Digital technology was presented as a modality for enabling women and girls to seek help, take action, and make informed and autonomous decisions. On a broader level, digital technology was presented as a vital tool for enabling inclusion, community mobilization, and global connection. I wasn’t able to hear it, but I know Fidele Rutayisire from Servas Rwanda—representing Rwanda Men’s Resource Center (RWAMREC) and MenEngage Alliance—spoke at a session on the work they do with men and boys to transform traditional masculine attitudes that support patriarchal power, and instead ally with women and girls to enhance gender justice.
The word of the day was “intersectionality”—a term that captures how independent factors of advantage and disadvantage overlap each other—resulting in discrimination or privilege.
The intersectionalities often referred to were class, race, and of course gender: the poor, dark-skinned women of the world are at a significant disadvantage even though it is often their resilience that protects communities in emergencies and/or disasters and/or war when institutional responses are not forthcoming.
There was a clear contrast between the decision-making “Your Excellencies”—who presented at the official CSW gatherings—and the grass-roots activists—who presented at the parallel events. At one of thoseevents, a youth leader called out how often the elegant, official agreements, ratified by states, often lacked accountability—often due to political interests. She reminded the audience that it is the activist, grass-roots youth who overthrows regimes!
The UN Secretary General’s October 2022 Report on Women, Peace, and Security stated that:
“The world is experiencing a reversal of generations of gains in women’s rights while violent conflicts, military expenditures, military coups, hunger, and mass displacements continue to increase.”
At CSW67, while the official delegates stressed the need for more investment in gender responsive programs and policies and the need to accelerate such endeavors, the non-governmental delegates with their awesome passion and hunger to network, showed the way. I was very impressed by their strong voices, their insight, their creativity, and enthusiasm. Access to education is vital to promote long-term peace.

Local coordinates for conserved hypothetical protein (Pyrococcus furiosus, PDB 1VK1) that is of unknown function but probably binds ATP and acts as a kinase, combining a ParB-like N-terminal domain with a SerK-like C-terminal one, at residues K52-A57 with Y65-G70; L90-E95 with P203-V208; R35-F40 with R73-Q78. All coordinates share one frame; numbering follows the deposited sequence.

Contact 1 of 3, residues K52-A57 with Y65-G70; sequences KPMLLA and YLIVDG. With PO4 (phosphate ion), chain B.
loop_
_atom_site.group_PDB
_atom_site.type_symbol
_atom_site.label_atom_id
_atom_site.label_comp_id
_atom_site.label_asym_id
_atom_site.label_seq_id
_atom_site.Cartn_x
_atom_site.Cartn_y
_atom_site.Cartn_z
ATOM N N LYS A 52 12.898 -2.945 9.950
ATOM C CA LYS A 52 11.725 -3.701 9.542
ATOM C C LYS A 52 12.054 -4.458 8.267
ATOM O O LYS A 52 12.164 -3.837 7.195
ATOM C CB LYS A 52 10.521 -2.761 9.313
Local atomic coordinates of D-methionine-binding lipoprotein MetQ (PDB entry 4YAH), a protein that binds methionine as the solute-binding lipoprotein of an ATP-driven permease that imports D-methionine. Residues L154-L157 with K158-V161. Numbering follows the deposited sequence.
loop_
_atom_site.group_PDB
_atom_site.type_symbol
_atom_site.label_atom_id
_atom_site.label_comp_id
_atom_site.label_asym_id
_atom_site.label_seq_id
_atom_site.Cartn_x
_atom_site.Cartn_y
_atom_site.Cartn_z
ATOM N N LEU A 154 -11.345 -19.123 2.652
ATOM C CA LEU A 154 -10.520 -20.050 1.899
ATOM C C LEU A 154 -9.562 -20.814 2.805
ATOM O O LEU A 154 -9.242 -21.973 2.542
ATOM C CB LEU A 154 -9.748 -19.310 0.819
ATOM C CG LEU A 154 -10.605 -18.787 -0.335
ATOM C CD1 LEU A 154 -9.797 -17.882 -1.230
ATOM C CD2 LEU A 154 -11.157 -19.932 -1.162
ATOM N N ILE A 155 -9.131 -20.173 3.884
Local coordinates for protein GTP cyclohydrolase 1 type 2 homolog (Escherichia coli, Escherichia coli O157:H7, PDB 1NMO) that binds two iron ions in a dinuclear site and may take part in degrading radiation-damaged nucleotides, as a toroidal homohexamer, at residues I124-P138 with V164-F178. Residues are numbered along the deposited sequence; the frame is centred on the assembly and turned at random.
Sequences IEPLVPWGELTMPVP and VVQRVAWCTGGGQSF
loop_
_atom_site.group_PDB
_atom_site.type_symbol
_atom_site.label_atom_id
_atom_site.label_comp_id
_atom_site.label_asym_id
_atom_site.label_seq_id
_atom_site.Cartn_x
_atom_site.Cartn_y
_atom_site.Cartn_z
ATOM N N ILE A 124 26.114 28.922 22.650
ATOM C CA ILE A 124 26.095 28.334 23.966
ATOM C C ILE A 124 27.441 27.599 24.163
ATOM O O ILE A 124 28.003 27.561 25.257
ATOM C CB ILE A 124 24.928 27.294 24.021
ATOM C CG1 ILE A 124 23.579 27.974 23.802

Their discussions dealt with everything related to the gendered digital divide from access, gender norms and age stereotypes to denied agency and leadership. Their recommendations included use of all the forward-moving verbs: “recognize …,” “create …,” “develop…,” “ensure …,” “enhance …,” “strengthen …,” “commit …,” “promote …,” “provide,” “enforce …,” etc.
Intersectionality - a gated community
In September 2021, in his report to the 75th session of the UN General Assembly, Secretary-General Guterres set out a vision for the future of global cooperation and how to reinvigorate multilateralism to tackle the interconnected challenges of the 21st century: Our Common Agenda. “Now is the time”, he said, “to break the cycles of inequality and join forces to build an open, safe and equal digital future for the generations to come.”Hopefully the ratified international compact will advance the cause.
I was sorry that I had to return to Florida on the 11th. But all four days in New York were exhilarating! It was also a treat for me to finally meet in person with SI President Rahda Radhakrishna, SI Peace Secretary Francisco Salamón, SI UN Representative Kent Macaulay, and former Peace Secretary Paige LaCombe. See greetings from Paige and other participants here.
Multilateralism: in the form of membership in international institutions, serves to bind powerful nations, discourage unilateralism, and gives small powers a voice and influence that they could not otherwise exercise.
Intersectionality: the interconnected nature of social categorizations such as race, class, and gender as they apply to a given individual or group, regarded as creating overlapping and interdependent systems of discrimination or disadvantage.
Yosi McIntire was the US Servas Peace Secretary from 2020 to 2023, and is a frequent contributor to our Open Doors newsletter. He lives in Saint Augustine, Florida